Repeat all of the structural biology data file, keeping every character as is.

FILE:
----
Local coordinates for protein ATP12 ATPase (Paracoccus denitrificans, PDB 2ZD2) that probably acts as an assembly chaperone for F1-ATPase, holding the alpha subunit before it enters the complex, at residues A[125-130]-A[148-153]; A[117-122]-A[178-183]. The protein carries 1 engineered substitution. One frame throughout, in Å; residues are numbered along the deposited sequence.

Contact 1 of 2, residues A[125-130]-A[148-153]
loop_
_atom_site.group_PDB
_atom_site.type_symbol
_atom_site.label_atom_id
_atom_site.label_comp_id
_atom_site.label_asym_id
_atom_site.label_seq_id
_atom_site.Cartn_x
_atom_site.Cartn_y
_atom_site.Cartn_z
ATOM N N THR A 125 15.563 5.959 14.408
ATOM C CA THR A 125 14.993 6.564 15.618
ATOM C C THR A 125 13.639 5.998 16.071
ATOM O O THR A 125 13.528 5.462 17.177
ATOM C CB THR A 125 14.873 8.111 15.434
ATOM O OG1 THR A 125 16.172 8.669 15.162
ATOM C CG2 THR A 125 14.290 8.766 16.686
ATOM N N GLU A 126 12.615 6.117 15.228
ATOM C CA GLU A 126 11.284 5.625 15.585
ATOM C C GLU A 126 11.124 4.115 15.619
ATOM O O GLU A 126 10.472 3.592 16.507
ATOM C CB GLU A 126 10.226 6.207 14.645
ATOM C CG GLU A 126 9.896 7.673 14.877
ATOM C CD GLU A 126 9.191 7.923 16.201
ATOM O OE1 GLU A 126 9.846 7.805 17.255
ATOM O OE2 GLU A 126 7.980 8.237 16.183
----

Local coordinates for protein ATP12 ATPase (Paracoccus denitrificans, PDB 2ZD2) that probably acts as an assembly chaperone for F1-ATPase, holding the alpha subunit before it enters the complex, at residues A[125-130]-A[148-153]; A[117-122]-A[178-183]. The protein carries 1 engineered substitution. One frame throughout, in Å; residues are numbered along the deposited sequence.

Contact 1 of 2, residues A[125-130]-A[148-153]
loop_
_atom_site.group_PDB
_atom_site.type_symbol
_atom_site.label_atom_id
_atom_site.label_comp_id
_atom_site.label_asym_id
_atom_site.label_seq_id
_atom_site.Cartn_x
_atom_site.Cartn_y
_atom_site.Cartn_z
ATOM N N THR A 125 15.563 5.959 14.408
ATOM C CA THR A 125 14.993 6.564 15.618
ATOM C C THR A 125 13.639 5.998 16.071
ATOM O O THR A 125 13.528 5.462 17.177
ATOM C CB THR A 125 14.873 8.111 15.434
ATOM O OG1 THR A 125 16.172 8.669 15.162
ATOM C CG2 THR A 125 14.290 8.766 16.686
ATOM N N GLU A 126 12.615 6.117 15.228
ATOM C CA GLU A 126 11.284 5.625 15.585
ATOM C C GLU A 126 11.124 4.115 15.619
ATOM O O GLU A 126 10.472 3.592 16.507
ATOM C CB GLU A 126 10.226 6.207 14.645
ATOM C CG GLU A 126 9.896 7.673 14.877
ATOM C CD GLU A 126 9.191 7.923 16.201
ATOM O OE1 GLU A 126 9.846 7.805 17.255
ATOM O OE2 GLU A 126 7.980 8.237 16.183